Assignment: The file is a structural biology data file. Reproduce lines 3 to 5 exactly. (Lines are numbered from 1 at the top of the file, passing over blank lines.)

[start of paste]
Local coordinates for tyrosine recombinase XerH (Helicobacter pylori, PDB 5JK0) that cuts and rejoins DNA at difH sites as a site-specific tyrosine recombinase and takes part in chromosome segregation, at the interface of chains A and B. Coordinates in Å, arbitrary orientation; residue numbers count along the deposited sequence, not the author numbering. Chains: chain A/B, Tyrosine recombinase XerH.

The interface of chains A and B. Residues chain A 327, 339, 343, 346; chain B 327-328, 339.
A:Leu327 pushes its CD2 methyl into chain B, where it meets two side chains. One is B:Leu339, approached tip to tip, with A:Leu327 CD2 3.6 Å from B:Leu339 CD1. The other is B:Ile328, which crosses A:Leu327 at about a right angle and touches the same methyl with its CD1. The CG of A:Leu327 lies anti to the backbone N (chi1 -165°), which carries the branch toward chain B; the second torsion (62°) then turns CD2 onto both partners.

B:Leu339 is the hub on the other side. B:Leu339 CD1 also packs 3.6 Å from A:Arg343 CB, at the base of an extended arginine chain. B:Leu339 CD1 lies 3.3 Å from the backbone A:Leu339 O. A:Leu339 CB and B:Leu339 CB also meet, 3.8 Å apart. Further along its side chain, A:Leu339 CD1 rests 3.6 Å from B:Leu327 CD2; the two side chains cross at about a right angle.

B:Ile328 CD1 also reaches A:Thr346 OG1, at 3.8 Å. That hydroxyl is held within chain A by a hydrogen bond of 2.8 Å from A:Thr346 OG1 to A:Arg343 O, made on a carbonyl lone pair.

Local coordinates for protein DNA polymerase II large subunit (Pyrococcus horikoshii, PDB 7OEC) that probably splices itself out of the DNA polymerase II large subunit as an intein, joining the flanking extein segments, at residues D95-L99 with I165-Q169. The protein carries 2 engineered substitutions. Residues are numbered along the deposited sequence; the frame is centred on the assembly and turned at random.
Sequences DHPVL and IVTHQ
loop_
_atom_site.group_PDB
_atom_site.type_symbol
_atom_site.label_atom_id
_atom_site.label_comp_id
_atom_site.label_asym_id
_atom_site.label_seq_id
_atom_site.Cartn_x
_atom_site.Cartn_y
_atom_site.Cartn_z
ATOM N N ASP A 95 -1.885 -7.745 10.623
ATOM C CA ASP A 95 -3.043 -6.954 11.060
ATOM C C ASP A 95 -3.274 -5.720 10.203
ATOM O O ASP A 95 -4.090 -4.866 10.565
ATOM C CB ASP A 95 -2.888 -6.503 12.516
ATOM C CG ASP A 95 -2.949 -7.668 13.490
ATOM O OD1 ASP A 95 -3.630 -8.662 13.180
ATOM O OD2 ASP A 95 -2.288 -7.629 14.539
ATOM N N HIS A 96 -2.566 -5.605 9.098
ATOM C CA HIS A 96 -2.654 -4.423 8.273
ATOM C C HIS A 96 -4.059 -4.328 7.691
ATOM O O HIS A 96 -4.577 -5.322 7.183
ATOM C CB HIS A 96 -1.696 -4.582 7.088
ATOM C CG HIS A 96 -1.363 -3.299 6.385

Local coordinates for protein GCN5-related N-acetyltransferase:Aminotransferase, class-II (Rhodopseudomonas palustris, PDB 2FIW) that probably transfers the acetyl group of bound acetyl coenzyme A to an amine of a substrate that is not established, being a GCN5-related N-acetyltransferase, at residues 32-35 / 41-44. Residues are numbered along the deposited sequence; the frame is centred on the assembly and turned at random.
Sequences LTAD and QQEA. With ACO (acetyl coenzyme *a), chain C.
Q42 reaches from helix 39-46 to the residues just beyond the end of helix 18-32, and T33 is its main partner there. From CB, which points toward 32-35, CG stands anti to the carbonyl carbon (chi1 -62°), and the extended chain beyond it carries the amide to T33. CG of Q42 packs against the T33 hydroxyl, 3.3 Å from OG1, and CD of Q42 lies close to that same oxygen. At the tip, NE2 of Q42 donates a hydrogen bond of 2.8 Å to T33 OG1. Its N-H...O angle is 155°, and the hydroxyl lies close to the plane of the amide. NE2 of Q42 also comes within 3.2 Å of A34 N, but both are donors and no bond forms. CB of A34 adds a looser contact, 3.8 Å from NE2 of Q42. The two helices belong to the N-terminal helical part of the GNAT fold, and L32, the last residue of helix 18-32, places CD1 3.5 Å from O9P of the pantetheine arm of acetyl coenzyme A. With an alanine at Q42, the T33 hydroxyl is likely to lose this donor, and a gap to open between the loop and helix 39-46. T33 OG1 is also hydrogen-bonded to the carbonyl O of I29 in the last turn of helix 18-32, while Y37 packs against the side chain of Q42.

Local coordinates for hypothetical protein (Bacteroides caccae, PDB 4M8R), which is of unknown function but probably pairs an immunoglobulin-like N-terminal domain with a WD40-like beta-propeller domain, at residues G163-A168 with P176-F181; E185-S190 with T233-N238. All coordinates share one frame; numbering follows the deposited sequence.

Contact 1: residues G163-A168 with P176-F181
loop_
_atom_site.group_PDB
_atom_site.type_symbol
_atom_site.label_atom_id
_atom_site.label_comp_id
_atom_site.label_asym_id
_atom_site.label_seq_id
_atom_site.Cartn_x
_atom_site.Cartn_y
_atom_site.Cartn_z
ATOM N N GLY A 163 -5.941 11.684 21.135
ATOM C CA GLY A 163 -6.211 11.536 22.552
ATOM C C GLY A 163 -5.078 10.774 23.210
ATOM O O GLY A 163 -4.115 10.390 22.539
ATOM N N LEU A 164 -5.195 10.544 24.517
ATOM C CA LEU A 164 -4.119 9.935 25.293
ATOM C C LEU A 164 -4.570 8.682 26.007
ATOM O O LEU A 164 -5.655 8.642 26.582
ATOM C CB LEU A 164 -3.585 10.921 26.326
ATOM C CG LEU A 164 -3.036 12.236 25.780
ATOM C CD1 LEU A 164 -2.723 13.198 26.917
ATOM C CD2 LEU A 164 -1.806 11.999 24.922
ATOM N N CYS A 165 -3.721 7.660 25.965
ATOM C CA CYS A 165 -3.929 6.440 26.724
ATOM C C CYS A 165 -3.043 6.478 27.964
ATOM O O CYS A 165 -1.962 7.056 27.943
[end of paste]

A:Leu327 pushes its CD2 methyl into chain B, where it meets two side chains. One is B:Leu339, approached tip to tip, with A:Leu327 CD2 3.6 Å from B:Leu339 CD1. The other is B:Ile328, which crosses A:Leu327 at about a right angle and touches the same methyl with its CD1. The CG of A:Leu327 lies anti to the backbone N (chi1 -165°), which carries the branch toward chain B; the second torsion (62°) then turns CD2 onto both partners.

B:Leu339 is the hub on the other side. B:Leu339 CD1 also packs 3.6 Å from A:Arg343 CB, at the base of an extended arginine chain. B:Leu339 CD1 lies 3.3 Å from the backbone A:Leu339 O. A:Leu339 CB and B:Leu339 CB also meet, 3.8 Å apart. Further along its side chain, A:Leu339 CD1 rests 3.6 Å from B:Leu327 CD2; the two side chains cross at about a right angle.

B:Ile328 CD1 also reaches A:Thr346 OG1, at 3.8 Å. That hydroxyl is held within chain A by a hydrogen bond of 2.8 Å from A:Thr346 OG1 to A:Arg343 O, made on a carbonyl lone pair.